"¿Aprueba usted la ampliacion de los derechos politicos de las venezolanas y los venezolanos en los terminos contemplados en la enmienda de los articulos 230, 160, 174,192 y 162 de la Constitucion de la Republica Bolivariana de Venezuela, tramitada por iniciativa de la Asamblea Nacional al permitirse la postulacion para todos los cargos de eleccion popular de modo que su eleccion sea expresion exclusiva del voto del pueblo?"

Sunday, 11 January 2009

Understanding Venezuela through the United States

This book is not about Venezuela, it is about one of Venezuela's big neighbours . Still, if you want to understand a little bit about Venezuela, it would not hurt to read this. The United States has been influencing one way or the other the rest of the Americas ever since it became an independent nation. Howard Zinn presents different views about how it came to be and how it has acted ever since.

Unfortunately, in Venezuela we tend to have a lot of people who are either extremely sympathetic with everything that comes from the USA, in every aspect, without any nuance, without any critical view, or completely against anything coming from there (or pretending to be).

This book helps us a new understanding of the history of a country with many of the best universities in the world as well as one of the worst results for OECD countries in the PISA programme, a country with many Nobel prizes and where over half the population still are creationists, a country where many a European capitalist would be considered a Marxist (never mind most US citizens really have no idea about what Marxism is).

This book, combined with this book and this one, present some interesting ideas about why Venezuela, Europe and the US have developed (or not) in the way they have and why the people in those respective regions think the way they do.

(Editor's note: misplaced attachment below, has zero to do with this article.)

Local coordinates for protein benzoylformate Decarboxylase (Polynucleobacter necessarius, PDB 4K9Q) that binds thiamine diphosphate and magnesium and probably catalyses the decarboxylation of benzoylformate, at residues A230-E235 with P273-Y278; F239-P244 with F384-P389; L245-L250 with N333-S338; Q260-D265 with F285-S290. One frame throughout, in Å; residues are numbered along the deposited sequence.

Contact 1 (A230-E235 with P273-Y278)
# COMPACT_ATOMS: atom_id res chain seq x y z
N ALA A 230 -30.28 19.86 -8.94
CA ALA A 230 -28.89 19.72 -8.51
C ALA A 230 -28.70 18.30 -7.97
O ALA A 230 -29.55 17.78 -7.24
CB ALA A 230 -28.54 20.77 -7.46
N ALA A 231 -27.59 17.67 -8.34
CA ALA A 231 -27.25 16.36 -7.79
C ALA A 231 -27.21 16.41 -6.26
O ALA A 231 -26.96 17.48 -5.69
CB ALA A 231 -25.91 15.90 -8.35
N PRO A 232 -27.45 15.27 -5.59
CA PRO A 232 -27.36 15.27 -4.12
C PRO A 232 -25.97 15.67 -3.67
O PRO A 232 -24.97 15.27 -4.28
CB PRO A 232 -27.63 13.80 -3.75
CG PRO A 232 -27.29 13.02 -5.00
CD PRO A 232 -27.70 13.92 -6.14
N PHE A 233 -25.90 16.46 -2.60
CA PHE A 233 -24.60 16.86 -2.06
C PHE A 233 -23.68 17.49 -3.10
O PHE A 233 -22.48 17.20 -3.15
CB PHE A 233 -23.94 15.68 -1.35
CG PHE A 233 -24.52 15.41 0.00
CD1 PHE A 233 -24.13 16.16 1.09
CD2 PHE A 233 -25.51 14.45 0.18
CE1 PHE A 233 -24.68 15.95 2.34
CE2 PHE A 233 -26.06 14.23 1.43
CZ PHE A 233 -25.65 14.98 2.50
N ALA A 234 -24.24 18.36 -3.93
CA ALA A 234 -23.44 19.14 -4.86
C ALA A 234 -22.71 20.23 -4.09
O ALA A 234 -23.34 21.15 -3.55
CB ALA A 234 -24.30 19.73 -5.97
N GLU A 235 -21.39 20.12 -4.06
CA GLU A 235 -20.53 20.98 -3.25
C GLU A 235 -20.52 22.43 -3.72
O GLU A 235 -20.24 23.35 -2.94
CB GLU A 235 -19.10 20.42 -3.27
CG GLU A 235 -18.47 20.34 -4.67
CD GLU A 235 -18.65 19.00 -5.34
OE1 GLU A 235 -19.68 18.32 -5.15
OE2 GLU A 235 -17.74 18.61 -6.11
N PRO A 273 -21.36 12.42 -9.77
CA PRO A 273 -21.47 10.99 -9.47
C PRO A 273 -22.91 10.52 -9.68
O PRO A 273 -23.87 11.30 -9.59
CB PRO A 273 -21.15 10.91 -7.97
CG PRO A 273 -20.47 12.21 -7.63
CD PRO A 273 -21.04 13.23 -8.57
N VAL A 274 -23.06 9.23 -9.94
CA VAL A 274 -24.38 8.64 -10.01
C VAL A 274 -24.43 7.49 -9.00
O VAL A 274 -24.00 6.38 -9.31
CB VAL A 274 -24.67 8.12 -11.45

I haven't read much decent on history of Venezuela in English so far and very little of it in Spanish. You can read some interesting things about what we had in Venezuela in 1789-1810 from Alexander von Humboldt's writings:
1 (look for "printing") and 2. A programme from BBC on Humboldt here.
I will point at other works in the future.

Wednesday, 7 January 2009

My Venezuelan roots: out of Africa the brutal way

As I have mentioned in some other posts (1, 2, 3 and 4), I am taking part in the Genographic Project. To my surprise I turned out to have as marker J2 from my dad's side. Now I got my results for my mother and it turned out to be L1c3. The first one is a paternal marker originating from the Middle East with also a lot of representation in the Mediterranean. The second comes from black Africa.

I thought other haplogroups were much more likely based on the stories I had from my family plus the phenotypes I could see: the most common Western European haplogroup from my dad's side (R1b) or perhaps an Indian or an African one from him and an European or Indian from my mother's: she looked very European, my grandmother looked more Indian and her grandmother came from an area with fewer slaves than the one from which my dad's grandfather came from. I see more African traits from my dad's side. I knew all the time I had about all the typical mixes from both sides, one way or the other, my family is like a Benetton picture. Anything was possible.

So, in any case, if this is correct, one of my female ancestors (my mother's mother's mother's...mother) definitely came from Black Africa just some centuries ago (i.d. not way back during the Out of Africa migrations). That gives 2 possibilities:

1) the most likely case is that there was a poor lady, born in Western Africa or Mozambique, who some time between 1528 and 1810 was kidnapped and placed in chains into a slave ship heading to the Americas.
2) the least likely case is that a female descendant of black Africans but integrated into the Moor culture came to Spain with the Muslim expansion and her female descendants assimilated into the Spanish society.

I want to do some experiments with trying to cluster the genetic profiles, specially the J2 (as there is much more data on it) to see if I can find out more about specific migrations. Specially, I want to develop a simulator to try to recreate the possible ways in which the different ethnic groups interacted.

Here an interesting article (the abstract at least) about a recent study of Venezuelans and genetic background.